which is entirely proper. Many people are ashamed to admit they were drunk, or they think it will make matters worse for them.
You may end up with a story which sounds wildly improbable. Your duty is to check it out. Are there witnesses who can support it? If the story is an alibi, get hold of the supporting witnesses. If they are wholly unhelpful go back to your client and tell him. I have had sometimes had to say to a client:
Look, I have checked out your story and it just not hang together. I must advise you that I do not think the Court will believe it. If you insist that it is true, I must accept that, and I will do the best I can with the facts you have given me. But I must advise you to think very carefully. If you are not telling me the truth it may be better for you to tell me the truth now.
But be very careful, because he may then say to you: 'Well, what should I say?', and there, of course, you may not prompt him.
If the lawyer tells his client that his story is implausible and calls upon him to "tell the truth", there is the risk that the client will proceed to admit his guilt and ask the lawyer to find ways to "get him off". It may be better simply to advise the client of the weaknesses in his defence case and to see how he responds.
The defence lawyer must not override his client's instructions merely because he does not believe the client's story. If he does, it will be extremely difficult for him to get the court to accept his client's version of the facts. It is not the lawyer's role to sit in judgment over his client. If the client insists on putting forward a story which to the lawyer appears incredible, the lawyer is still bound to advance that story in its best possible light. It is entirely wrong for him to present case in such a way that it is patently obvious that he has no faith in it. It must always be remembered that sometimes the most absurd sounding story turns out to be true.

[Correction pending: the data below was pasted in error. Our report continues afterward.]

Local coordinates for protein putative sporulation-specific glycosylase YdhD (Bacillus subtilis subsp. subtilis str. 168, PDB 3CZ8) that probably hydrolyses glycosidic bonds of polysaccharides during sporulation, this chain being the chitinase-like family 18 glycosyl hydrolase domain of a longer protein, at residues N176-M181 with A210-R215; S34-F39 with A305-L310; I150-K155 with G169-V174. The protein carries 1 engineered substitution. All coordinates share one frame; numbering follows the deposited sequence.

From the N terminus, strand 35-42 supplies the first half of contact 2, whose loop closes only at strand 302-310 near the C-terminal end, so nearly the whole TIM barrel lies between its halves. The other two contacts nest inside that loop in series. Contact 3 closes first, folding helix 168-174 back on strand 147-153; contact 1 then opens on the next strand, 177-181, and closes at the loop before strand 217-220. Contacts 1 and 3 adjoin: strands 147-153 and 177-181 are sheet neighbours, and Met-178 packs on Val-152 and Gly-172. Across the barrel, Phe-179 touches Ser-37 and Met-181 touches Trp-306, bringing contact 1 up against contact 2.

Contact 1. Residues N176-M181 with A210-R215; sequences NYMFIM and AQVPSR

In his article in the Legal Forum 3, MCNALLY JA advises that:
When you go to Court you should have a plan of action in your mind. Assuming, as you must, that your client's version is correct, then you may have to discredit witness A completely. How will you set about that? Could he have a motive for lying? Explore it. Could he be mistaken? Explore that line. Your client may have given you useful ammunition to use. Witness B may be different. His evidence may need only a change of emphasis to accord completely with your client's evidence. How are you going to deal with him? It may be easy. The police may have recorded his statement inaccurately. He may readily agree with what you put to him.